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Todd Margaret's Uncomfortable Adventure
November 11, 2010  | By Eric Gould
Besides giving us perhaps one of the great literary titles for a TV show, David Cross's The Increasingly Poor Decisions of Todd Margarethas also given us the next great cringe-comedy character, no-holds-barred indie-style, on IFC.

(The six-episode miniseries, which debuted this October on IFC after its original UK run, will rerun starting again this Friday at 10 p.m. ET. You can also download the episodes for $1.99 each at iTunes.)

Cross is a hardened standup comic, co-host and writer of the former HBO cult hit Mr. Show, an alumnus of Arrested Development, and recently played the self-serving producer Ian Hawke trying to corrupt the CGI rodents to his own financial gain in Alvin and the Chipmunks.


In Todd Margaret (which he produced, co-wrote and directed, in addition to playing the lead), he's given us a schlubby office temp and habitual liar who's never been out of Portland, Oregon, yet by accident finds his way into a senior sales position in the London office for a new energy drink called Thunder Muscle. Very quickly, he realizes he is in way, way over his head, and has to go on with it, or admit failure -- worst, to himself.

It's a nightmare of the first degree, equal to showing up in school in underpants.

Todd is next in the line of television pariah royalty, completely unable to succeed because of himself in the style of Seinfeld's self-hating George Costanza (Jason Alexander), boldly going where he shouldn't like Larry David, with delusions of wisdom and power a la that self-important ignoramus with a heart, Michael Scott (Steve Carell).

The twist here is that Todd isn't so far gone he believes anything that comes out of his mouth. As the IFC tag line for the show says, "The world's worst liar. Honest." Like the rest of us, he's just going for what he thinks he's entitled to -- money, domination, sex, success -- and will say anything to get him there.

Co-conspirators Dave (Blake Harrison as his office assistant of dubious motivation) and Alice (well played by Sharon Horgan as Todd's unwilling love-interest) are all too astonished and sometimes pleased to let him continue on. As each preposterous idea builds on another, they watch him twisting uncomfortably in his own self-made wind.

Cross's Arrested Development co-star and ongoing Bromance, Will Arnett, is his antagonist here, in the form of regional sales boss Brent Wilts. True to form, Arnett (Running Wilde) is the pitch-perfect a-hole, spewing what are surely the most inventive sales trash-talking expletives ever devised. (Parents beware.) A blend of inappropriate sales office rants and gutter poetry, the high-octane insults and language are critical to the tone of the show, and Cross did not want to water them down. The stakes in sales are high, and so is the pressure to succeed. Any sanitized version would ring hollow.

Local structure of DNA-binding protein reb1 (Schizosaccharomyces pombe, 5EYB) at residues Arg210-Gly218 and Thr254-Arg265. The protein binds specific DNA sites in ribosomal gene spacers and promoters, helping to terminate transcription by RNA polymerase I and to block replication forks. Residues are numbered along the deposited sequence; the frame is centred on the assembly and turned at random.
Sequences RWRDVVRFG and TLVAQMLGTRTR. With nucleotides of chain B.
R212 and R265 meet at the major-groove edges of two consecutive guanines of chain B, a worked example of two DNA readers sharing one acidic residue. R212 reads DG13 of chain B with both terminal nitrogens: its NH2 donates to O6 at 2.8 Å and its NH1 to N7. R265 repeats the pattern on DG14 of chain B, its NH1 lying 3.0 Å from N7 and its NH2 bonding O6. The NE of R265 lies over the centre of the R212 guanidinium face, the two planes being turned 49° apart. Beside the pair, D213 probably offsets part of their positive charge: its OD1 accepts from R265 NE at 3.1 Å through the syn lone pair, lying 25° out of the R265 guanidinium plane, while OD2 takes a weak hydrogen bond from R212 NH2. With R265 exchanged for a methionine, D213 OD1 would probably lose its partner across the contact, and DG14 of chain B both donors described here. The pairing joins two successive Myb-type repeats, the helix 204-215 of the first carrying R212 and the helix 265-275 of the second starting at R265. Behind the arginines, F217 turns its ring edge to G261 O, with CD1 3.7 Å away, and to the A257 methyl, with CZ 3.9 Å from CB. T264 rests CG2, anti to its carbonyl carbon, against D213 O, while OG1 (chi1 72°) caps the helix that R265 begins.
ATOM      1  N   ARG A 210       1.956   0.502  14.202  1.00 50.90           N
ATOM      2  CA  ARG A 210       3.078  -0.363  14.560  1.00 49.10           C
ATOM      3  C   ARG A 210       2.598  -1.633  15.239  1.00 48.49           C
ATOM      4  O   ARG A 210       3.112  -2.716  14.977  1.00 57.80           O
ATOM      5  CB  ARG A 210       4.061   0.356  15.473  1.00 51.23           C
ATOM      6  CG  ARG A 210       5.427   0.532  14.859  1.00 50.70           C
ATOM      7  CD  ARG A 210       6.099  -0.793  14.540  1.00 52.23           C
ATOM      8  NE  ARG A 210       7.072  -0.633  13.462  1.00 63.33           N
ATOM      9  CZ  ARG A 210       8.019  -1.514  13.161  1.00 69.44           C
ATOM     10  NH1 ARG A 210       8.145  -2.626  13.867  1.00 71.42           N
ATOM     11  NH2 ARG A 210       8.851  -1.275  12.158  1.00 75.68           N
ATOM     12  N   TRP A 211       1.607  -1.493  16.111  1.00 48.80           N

But as you might expect, given Todd's circumstances, Thunder Muscle isn't flying off the shelves. What does sell in this show is the odd, uncomfortable world Cross has created for himself and us to think about: who is selling whom, and perhaps why we shouldn't be so eager to buy the dream -- The Thunder, The Muscle-- in the first place. (Especially considering what's behind it.)

Cross's genius as an actor is his humanity despite the bald-faced lies he's spinning. His mix of determination, shame and perversity is complex and hard won. And the story is a Larry David-worthy stew full of plot threads crossing, missing and then colliding unexpectedly. (Cross says his success from the Chipmunks films has allowed him the creative and financial freedom to "lose money" on this project where he had the control to explore material that interested him as a writer, director and actor.)

The one stumbling block Cross has created for himself may be keeping Todd's gaffes always turned up to 11. The guy cannot resist going for the long bomb every play, so there's a dulling to the tone at points where Todd edges on beyond shrill.

Nevertheless, he is a nuanced and complex enough actor to sidestep, hedge and shuffle his way out of almost anything with a minimum of effort -- so perhaps we're just watching an artist dig himself the deepest hole to see if he can plausibly find a way to climb out of it. (He's been quoted as having empathy for Todd, who's not a malicious or mean character, just someone desperate to change his life through a bunch of shortcuts, all the while habitually shooting himself in the foot. The plus here: We get to watch someone else do that, sparing ourselves the humiliation of entertaining the idea of being someone we're not.)

In most cases Cross succeeds, and through his wit and invention keeps things moving from episode to episode.


IFC, however, has a little 'splainin' to do in terms of the shows' format. Each episode is a day, and begins with Todd on trial -- he is coming to an ill end -- and then cuts to a countdown of how many days before the trial begins. We start at "14 days earlier" and end at nine days earlier -- so let's hope the rest of the series has already been shot, and the second mini-season of eight final episodes is to definitely come.

IFC hasn't really addressed this on their website or in press releases, and there are too many channel choices out there to be purposely confusing the audience. The numbers for this funky little show are most certainly small enough already.

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